Hunting for treasure in the Summer Triangle

The Summer Triangle is right on schedule with the season. Watch for the trio of Vega, Deneb and Altair across the eastern sky at nightfall.

The Summer Triangle invites our eyes to explore the eastern sky at nightfall. At dusk you’ll see Vega first, shining highest and brightest of the three stars that form the apexes of the triangle.

The others are Deneb in Cygnus the Swan (better known as the Northern Cross) and Altair in Aquila the Eagle. Vega heads up the small constellation Lyra the Harp.

All three are first magnitude or brighter; connect them by imaginary lines and you’ll make a triangle spanning 3 1/2 fists held at arm’s length or about 35 degrees.

Like the proverbial “X marks the spot” on a pirate treasure map, the Summer Triangle points sky watchers to a celestial hoard of star clusters, double stars and dark and bright gas clouds of all shapes and sizes. Many of these require a telescope or binoculars to see best, but not the Milky Way. All you need are your eyes and a dark sky.

The Northern Cross is outlined in the photo above. A bright patch of Milky Way stars occupies the bottom half of the cross, while a dark lane of  interstellar dust clouds splits the Milky Way down the middle. The dust blocks the light from more distant stars giving the galaxy a patchy texture. Photo: Bob King

The triangle corrals a particularly bright portion of the galaxy. The section in the bottom or southern half of the Northern Cross can even be glimpsed from suburban areas. As a kid living near Chicago years ago, I used to get up before dawn during the spring and summer months to catch sight of the Milky Way from Cassiopeia to as far south as Aquila. Why get up early? I’d heard that unnecessary city lights were turned off after midnight.

Other galaxies are bisected by clouds of interstellar dust along the mid-section. This is ESO510-G13. Dust is silhouetted against the galaxy’s many billions of stars.  Click to see more Hubble galaxy photos. Credit: NASA/ESA/Hubble Space Telescope

Last night a few of us were out in the driveway Summer Triangle gazing around 11 o’clock.   The big patch in the Northern Cross was very easy to see as was the Great Rift or apparent splitting of the Milky into two broad forks. What appears as empty space between them are really dark clouds of interstellar dust shed by previous generations of exploding and evolving stars.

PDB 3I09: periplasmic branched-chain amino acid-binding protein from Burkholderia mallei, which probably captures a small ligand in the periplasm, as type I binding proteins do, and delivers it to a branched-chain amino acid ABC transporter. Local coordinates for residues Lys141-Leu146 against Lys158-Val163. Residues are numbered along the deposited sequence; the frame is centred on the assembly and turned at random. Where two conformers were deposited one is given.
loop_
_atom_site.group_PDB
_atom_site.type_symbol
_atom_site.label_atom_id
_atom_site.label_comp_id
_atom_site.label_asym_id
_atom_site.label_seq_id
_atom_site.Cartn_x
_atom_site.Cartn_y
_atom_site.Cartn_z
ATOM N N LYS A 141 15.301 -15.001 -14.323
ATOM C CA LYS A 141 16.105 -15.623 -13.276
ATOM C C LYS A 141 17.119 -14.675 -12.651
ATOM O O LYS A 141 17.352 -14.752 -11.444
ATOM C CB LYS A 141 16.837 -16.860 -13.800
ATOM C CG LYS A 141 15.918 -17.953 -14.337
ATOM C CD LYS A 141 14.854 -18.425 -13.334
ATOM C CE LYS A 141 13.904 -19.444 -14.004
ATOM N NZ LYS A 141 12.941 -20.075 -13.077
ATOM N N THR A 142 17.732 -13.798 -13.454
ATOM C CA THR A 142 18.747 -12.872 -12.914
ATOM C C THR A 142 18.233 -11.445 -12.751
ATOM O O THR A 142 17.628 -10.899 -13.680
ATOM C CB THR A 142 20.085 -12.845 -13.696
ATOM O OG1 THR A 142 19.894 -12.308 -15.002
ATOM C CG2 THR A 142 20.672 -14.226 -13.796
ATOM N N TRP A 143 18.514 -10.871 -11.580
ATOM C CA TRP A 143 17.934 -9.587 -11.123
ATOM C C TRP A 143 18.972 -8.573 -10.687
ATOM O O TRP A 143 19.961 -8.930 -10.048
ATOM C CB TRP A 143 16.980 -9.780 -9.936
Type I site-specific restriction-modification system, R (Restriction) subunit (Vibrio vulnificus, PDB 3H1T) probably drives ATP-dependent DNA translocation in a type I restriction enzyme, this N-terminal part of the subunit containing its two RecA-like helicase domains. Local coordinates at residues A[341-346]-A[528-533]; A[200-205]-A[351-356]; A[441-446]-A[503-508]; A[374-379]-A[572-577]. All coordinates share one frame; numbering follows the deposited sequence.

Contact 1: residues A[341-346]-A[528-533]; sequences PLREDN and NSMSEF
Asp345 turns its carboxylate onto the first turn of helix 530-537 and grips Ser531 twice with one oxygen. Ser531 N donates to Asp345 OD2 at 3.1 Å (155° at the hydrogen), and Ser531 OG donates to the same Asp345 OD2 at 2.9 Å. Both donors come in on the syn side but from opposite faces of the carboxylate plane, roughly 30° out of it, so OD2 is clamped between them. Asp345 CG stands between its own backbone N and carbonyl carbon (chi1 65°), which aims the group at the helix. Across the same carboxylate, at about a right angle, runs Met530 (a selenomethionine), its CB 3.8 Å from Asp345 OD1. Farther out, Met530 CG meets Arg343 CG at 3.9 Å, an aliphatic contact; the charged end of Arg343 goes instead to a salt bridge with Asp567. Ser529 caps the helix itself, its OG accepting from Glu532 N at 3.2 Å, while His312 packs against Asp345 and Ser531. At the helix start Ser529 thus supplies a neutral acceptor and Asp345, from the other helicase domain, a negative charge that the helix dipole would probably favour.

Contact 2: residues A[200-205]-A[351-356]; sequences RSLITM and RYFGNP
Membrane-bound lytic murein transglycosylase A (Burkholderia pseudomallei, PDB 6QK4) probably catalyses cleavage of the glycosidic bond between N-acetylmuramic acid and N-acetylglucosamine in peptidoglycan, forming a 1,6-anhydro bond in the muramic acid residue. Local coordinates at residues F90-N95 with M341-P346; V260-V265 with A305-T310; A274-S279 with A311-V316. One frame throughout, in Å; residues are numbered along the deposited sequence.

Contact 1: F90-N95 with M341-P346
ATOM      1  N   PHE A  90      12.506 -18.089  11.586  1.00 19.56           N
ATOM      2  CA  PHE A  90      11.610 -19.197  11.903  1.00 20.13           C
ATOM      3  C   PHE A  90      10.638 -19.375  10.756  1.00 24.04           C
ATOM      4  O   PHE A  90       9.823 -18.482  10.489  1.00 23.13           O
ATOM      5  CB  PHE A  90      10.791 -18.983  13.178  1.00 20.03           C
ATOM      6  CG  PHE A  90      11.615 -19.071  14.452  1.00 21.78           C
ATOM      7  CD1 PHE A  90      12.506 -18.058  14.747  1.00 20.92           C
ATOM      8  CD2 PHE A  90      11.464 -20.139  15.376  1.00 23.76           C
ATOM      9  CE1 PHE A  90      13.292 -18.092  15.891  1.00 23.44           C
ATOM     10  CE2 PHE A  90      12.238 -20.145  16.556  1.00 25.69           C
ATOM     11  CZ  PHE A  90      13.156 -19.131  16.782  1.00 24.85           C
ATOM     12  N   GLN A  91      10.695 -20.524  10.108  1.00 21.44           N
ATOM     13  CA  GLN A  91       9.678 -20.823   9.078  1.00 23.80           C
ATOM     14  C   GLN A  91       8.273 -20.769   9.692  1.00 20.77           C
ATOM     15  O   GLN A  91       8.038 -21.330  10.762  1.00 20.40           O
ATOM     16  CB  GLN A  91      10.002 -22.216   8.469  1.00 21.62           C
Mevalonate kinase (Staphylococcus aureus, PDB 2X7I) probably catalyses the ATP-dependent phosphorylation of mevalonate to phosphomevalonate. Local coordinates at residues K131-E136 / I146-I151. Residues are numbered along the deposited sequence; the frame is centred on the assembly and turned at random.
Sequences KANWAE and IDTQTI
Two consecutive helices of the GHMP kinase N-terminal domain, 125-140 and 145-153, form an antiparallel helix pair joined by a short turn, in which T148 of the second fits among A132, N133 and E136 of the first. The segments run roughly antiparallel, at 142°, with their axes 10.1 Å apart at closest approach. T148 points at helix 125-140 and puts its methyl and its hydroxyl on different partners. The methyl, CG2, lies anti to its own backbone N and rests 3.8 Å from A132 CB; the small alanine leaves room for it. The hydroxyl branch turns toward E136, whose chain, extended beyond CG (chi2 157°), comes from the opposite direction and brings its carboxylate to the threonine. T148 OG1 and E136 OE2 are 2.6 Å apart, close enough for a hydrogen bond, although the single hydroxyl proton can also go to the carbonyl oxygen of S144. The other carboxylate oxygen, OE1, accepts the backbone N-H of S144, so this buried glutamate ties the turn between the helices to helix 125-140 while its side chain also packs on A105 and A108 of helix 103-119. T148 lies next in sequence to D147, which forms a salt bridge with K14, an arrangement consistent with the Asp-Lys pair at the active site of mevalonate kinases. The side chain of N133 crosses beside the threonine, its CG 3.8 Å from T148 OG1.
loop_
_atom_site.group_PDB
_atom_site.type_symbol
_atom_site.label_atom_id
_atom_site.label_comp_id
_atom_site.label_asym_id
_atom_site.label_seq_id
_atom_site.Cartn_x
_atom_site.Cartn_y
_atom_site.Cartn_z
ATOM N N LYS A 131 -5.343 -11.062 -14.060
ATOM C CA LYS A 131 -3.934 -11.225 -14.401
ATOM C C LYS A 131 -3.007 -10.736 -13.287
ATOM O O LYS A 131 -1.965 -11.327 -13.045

The rift’s true nature took centuries to fathom. Only by the early 20th century did astronomers come to understand they’d been looking at dust all along and not empty space between the stars. Modern telescopes operating in the infrared and radio regions of the spectrum can now “see” into the dust and detect multitudes of stars slowly forming within the cold, dense cores of the clouds through gravitational collapse. Dust that was shed by stars long gone will one day become a new generation of stars as gravity coaxes the ashes to burn once again.

Our Milky Way galaxy is shaped something like a pancake. Where the butter is there’s a bulge in the disk where the stars are more concentrated.

The sun and planets are situated in the plane of our pancake-shaped spiral galaxy about 2/3 of the way from the center to the edge. Put yourself inside a pancake for a moment and imagine the Earth 2/3 the way from the butter to the edge.

There’s a lot more pancake (dough) between us and the center compared to looking straight up or down through the thin cake. In the real Milky Way, there are lots more stars between us and the center compared to looking up or down through the galaxy. The stars stack up along our line of sight to create a thick band of hazy starlight in the eastern sky we called the Milky Way. In other directions, the stars aren’t nearly so concentrated and simply appear as scattered jewels across the sky. The reason the stars look hazy is because most of them are so faint and far away their light mushes together into cloudy masses.

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About astrobob

My name is Bob King and I work at the Duluth News Tribune in Duluth, Minn. as a photographer and photo editor. I'm also an amateur astronomer and have been keen on the sky since age 11. My modest credentials include membership in the American Association of Variable Star Observers (AAVSO) where I'm a regular contributor, International Meteorite Collectors Assn. and Arrowhead Astronomical Society. I also teach community education astronomy classes at our local planetarium.

5 thoughts on “Hunting for treasure in the Summer Triangle

  1. I am near Spooner WI this weekend had a great clear dark sky last night it was really amazing. Showed my parents Saturn, M8, M27, M13, and M31. They were pretty astonished being 65 and now for the first time seeing those things. Just wanted to share the report.

  2. Hi Bob,
    I was wondering if you take suggestions for your column/blog – if you are, your Top 10 list for objects to look at with a binoculars in the summer sky.

    Enjoy the rest of your weekend.

    Tim

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